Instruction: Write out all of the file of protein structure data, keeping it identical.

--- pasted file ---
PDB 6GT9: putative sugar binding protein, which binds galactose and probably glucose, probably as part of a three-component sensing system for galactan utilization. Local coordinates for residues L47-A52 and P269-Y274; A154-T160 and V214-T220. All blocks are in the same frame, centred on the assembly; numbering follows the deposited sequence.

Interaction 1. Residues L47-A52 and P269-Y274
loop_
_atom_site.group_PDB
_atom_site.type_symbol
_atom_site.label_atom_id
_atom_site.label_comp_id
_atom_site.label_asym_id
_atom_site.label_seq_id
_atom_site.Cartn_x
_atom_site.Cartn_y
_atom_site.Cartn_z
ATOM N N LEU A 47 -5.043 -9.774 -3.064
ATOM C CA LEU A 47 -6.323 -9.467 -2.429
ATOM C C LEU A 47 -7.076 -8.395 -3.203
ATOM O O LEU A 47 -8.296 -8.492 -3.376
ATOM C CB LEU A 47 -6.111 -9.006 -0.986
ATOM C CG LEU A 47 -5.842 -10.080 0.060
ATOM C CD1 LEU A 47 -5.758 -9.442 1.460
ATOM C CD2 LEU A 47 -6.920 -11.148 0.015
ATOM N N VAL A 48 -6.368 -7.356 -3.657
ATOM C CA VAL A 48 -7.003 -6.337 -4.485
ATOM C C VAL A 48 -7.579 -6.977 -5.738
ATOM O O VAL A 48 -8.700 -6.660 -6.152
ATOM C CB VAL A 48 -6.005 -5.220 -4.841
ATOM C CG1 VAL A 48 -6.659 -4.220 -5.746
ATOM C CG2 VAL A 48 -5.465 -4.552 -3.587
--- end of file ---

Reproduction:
PDB 6GT9: putative sugar binding protein, which binds galactose and probably glucose, probably as part of a three-component sensing system for galactan utilization. Local coordinates for residues L47-A52 and P269-Y274; A154-T160 and V214-T220. All blocks are in the same frame, centred on the assembly; numbering follows the deposited sequence.

Interaction 1. Residues L47-A52 and P269-Y274
loop_
_atom_site.group_PDB
_atom_site.type_symbol
_atom_site.label_atom_id
_atom_site.label_comp_id
_atom_site.label_asym_id
_atom_site.label_seq_id
_atom_site.Cartn_x
_atom_site.Cartn_y
_atom_site.Cartn_z
ATOM N N LEU A 47 -5.043 -9.774 -3.064
ATOM C CA LEU A 47 -6.323 -9.467 -2.429
ATOM C C LEU A 47 -7.076 -8.395 -3.203
ATOM O O LEU A 47 -8.296 -8.492 -3.376
ATOM C CB LEU A 47 -6.111 -9.006 -0.986
ATOM C CG LEU A 47 -5.842 -10.080 0.060
ATOM C CD1 LEU A 47 -5.758 -9.442 1.460
ATOM C CD2 LEU A 47 -6.920 -11.148 0.015
ATOM N N VAL A 48 -6.368 -7.356 -3.657
ATOM C CA VAL A 48 -7.003 -6.337 -4.485
ATOM C C VAL A 48 -7.579 -6.977 -5.738
ATOM O O VAL A 48 -8.700 -6.660 -6.152
ATOM C CB VAL A 48 -6.005 -5.220 -4.841
ATOM C CG1 VAL A 48 -6.659 -4.220 -5.746
ATOM C CG2 VAL A 48 -5.465 -4.552 -3.587